A label attaches identifying metadata to items, while an annotation attaches non-identifying metadata. While labels can help you organize objects and find collections that meet certain criteria, annotations cannot identify or select objects.

An annotation can include small or large metadata that is structured or unstructured. It can also include characters not permitted in labels.

Yet, labels and annotations are similar in that they are both key-value maps. You can also attach either of them to Kubernetes objects. Clients and libraries can access both the identifying and non-identifying metadata in labels and annotations, respectively.

One more thing. Shared labels and annotations have the matching prefix app.kubernetes.io. Labels without this prefix are private to the user. This ensures shared labels will not conflict with custom user labels.

So, how do you ensure you label your Kubernetes objects as efficiently as possible to optimize querying and managing your K8s system?

Kubernetes Best Practices To Know And Apply Right Away

Apply the following Kubernetes labels best practices to improve your tagging:

1. Have a standard labeling system

A consistent labeling convention ensures everyone in your company and the libraries and tools you use can use the labels for the intended purpose. Standard label schemas make it easier to organize, query, and filter Kubernetes resources across different teams, resources, and use cases.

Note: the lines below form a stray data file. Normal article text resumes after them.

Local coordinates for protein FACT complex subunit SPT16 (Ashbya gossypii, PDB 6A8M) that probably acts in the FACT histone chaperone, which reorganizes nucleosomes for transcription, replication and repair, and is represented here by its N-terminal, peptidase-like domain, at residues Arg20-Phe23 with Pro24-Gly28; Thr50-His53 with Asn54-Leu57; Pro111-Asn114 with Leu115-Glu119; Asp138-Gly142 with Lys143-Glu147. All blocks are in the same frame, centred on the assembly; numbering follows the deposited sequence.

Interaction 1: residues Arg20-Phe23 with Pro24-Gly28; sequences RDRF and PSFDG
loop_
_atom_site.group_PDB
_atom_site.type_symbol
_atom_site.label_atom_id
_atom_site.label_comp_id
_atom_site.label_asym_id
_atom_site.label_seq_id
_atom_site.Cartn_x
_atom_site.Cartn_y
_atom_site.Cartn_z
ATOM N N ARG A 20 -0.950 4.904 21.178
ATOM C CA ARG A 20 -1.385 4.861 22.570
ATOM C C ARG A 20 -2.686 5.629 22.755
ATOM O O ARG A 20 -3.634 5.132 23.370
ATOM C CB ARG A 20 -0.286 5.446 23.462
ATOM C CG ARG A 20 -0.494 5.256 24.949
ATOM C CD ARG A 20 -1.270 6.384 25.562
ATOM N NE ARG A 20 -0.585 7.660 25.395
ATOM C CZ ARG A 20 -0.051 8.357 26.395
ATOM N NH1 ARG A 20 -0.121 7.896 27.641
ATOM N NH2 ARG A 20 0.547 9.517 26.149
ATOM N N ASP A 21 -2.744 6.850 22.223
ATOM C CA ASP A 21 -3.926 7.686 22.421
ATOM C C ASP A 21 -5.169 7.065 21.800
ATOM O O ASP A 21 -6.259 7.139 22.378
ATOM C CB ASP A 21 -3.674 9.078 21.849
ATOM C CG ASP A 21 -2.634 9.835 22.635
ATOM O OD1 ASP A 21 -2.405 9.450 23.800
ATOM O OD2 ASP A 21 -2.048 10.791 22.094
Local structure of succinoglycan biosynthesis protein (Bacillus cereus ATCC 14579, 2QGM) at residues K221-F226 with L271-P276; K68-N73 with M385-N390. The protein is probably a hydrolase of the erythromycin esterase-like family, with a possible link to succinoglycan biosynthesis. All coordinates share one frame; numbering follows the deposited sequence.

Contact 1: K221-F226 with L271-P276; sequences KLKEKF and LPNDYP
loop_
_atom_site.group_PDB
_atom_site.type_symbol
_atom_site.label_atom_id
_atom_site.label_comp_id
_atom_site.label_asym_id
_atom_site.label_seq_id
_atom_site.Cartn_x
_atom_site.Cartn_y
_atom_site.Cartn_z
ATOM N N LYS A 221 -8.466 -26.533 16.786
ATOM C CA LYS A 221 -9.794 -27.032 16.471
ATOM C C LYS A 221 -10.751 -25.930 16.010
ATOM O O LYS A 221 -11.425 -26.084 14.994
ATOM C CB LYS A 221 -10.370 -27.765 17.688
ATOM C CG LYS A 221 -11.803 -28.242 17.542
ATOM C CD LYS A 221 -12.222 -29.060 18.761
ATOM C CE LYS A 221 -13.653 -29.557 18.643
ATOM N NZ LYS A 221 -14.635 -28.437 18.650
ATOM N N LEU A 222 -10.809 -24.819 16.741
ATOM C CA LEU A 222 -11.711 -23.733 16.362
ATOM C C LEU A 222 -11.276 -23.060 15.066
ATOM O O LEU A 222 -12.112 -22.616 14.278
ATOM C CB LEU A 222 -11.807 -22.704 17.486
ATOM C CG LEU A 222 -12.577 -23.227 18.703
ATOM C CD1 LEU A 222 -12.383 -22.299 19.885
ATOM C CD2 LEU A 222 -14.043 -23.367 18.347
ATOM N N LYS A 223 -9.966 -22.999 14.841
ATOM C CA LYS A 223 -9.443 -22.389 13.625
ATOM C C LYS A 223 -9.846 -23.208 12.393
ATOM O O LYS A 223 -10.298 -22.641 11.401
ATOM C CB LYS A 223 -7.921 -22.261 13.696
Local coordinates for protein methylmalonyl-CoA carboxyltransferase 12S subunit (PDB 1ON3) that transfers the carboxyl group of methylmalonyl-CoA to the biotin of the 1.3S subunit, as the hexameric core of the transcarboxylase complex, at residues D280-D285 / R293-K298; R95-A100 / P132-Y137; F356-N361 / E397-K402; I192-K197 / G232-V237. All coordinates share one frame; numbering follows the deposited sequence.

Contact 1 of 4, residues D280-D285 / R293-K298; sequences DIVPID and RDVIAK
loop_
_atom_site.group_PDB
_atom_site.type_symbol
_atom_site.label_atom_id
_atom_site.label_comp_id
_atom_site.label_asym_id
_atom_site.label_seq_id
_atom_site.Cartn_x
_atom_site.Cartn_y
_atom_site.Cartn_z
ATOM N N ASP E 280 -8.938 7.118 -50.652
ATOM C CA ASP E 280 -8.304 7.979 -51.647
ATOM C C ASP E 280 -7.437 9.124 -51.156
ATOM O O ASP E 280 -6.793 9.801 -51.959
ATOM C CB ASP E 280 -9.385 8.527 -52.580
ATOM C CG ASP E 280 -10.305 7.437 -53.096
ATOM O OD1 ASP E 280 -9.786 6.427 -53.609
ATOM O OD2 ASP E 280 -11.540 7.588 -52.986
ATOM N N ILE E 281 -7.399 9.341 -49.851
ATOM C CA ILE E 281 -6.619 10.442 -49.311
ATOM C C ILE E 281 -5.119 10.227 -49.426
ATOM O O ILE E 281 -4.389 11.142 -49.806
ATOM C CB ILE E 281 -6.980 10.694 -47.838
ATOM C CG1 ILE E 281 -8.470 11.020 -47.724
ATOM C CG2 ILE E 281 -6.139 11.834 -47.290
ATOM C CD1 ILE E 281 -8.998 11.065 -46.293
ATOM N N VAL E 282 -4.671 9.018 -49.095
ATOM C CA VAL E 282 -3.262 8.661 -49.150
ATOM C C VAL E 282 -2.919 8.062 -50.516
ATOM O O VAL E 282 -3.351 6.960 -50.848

One example is to avoid using the same label key but with different meanings. In this scenario, automated processes may fail and your teams may lack consensus. Another example is to use a set of labels that satisfy the deployment, reporting, and compliance standards of your organization’s stakeholders.

Ultimately, label items using intuitive language across a team or organization to make identifying the items easier and faster.

2. Start with recommended labels

You can group Kubernetes resources using a variety of K8s-recommended labels. Some common labels in Kubernetes include:

  • Name (such as “Nginx”)
  • The owner (such as, “Erik Peterson”)
  • Instance (such as “backend-blue”)
  • Managed-by (the tool managing it, such as “helm”)